How to Make a Tornado in a Bottle With Your Kids

Looking for a fun science project to do with your kids?

Want to observe a tornado vortex without getting anywhere near a real tornado?

Make your own mini tornado!

In this article I’ll show you how to make a tornado in a bottle, using two bottles and duct tape. You and your kids will see how a tornado is formed by creating one yourselves. It’s easy!

How to make a tornado in a bottle, using two bottles and a connector tube. You and your kids will see how a tornado is formed by creating one yourselves.

Why Make a Tornado in a Bottle?

Tornadoes are fascinating things to kids of all ages. Most of us have seen the fast-moving, funnel-shaped clouds on television and in movies like The Wizard of Oz.

But how do they work? How does the sky start twisting around itself and become something so powerful and destructive?

Explore the science behind this terrifying and amazing weather phenomenon with your kids and create your own tornado in a bottle.

Tornadoes form quickly—without a lot of warning—when different temperatures and humidity meet. For example, when a cold front moving from the north hits warm humidity traveling from the south, a vortex will form as they connect.

Check out this video that explains how wind, clouds and pressure combine in nature to create tornadoes.

Learn how tornadoes occur before creating your own tornado in a bottle.

Although there is a distinct “tornado season” in spring and summer and the storms occur most frequently in “Tornado Alley” (an area of the central U.S.), tornadoes can happen anywhere in the world at any time of year.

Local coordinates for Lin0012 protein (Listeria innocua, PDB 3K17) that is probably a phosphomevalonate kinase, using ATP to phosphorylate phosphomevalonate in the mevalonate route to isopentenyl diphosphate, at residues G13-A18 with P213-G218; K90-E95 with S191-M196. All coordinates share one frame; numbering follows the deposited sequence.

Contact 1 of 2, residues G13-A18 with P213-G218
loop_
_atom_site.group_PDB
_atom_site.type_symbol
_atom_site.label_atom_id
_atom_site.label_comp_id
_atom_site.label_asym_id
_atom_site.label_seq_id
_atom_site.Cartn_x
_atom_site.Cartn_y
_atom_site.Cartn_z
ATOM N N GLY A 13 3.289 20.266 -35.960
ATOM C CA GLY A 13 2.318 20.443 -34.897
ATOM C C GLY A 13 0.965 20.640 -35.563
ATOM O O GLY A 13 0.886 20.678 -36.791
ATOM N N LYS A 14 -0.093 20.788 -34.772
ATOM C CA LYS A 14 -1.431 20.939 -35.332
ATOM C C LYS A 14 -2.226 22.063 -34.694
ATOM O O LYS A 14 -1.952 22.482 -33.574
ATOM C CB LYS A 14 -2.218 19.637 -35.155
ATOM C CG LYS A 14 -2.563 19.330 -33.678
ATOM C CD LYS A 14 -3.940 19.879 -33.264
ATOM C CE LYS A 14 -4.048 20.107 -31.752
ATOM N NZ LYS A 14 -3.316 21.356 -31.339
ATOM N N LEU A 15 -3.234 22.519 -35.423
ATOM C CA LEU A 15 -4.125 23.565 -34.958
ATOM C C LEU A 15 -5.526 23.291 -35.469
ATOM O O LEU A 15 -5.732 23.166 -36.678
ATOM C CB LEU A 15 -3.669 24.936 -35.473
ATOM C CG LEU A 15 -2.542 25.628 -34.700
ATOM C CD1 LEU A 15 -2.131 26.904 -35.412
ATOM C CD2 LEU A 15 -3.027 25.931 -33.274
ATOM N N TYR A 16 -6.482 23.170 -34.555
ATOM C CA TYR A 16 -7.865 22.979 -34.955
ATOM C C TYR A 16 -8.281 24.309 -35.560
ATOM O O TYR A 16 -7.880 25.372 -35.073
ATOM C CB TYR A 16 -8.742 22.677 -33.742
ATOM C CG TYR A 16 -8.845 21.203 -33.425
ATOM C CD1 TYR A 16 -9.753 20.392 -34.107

tornado alley picture

Seventy-five percent of the tornadoes recorded worldwide occur in the U.S., mostly in Tornado Alley.

You can learn more tornado facts here.

tornado picture

Learn about real tornados and then make your own.

A tornado in a bottle is a fun experiment you can do with your kids for a science fair or just to create and explore this fascinating natural occurrence as a family.

Ready to make your own tornado in a bottle?

You Will Need

  • Two plastic 1-liter bottles, one filled with water
  • Pitcher
  • Bowl or other container
  • Paper
  • Pencil or pen
  • Stopwatch or watch with a second hand
  • Duct tape
  • Metal washer
  • Optional quick version: Tornado Tube with Bottles

Preparation Time

About 10 minutes

Activity Time

Varies: this experiment doesn’t take long to build, but it will keep the kids occupied for quite a while


Use the kitchen table or bathtub; you can also do this experiment outside

Before you start, sit down with your kids and have a tornado tête-à-tête. Talk about tornados.

Ask how long they think it will it take to empty all of the water in the bottle into the pitcher on the table. Record everyone’s prediction (including your own) on a piece of paper.

Here’s a quick summary of the tornado in a bottle experiment.

Remember, if you’re doing this as a science experiment for school, have your kids write down their hypotheses (what they think is going to happen) and take lots of notes throughout the process.

#1: Prep Your Experiment

The setup for this experiment is easy. Just gather your materials and set up your workspace.

You and your kids can do this experiment in the kitchen where you have a sink nearby, or outside near the garden hose. You can also fill a large pitcher with water and do this experiment anywhere: dining room table, craft or science room, etc.

filling water bottle

Use a pitcher to minimize the spills as you fill the bottles. A funnel would help, too.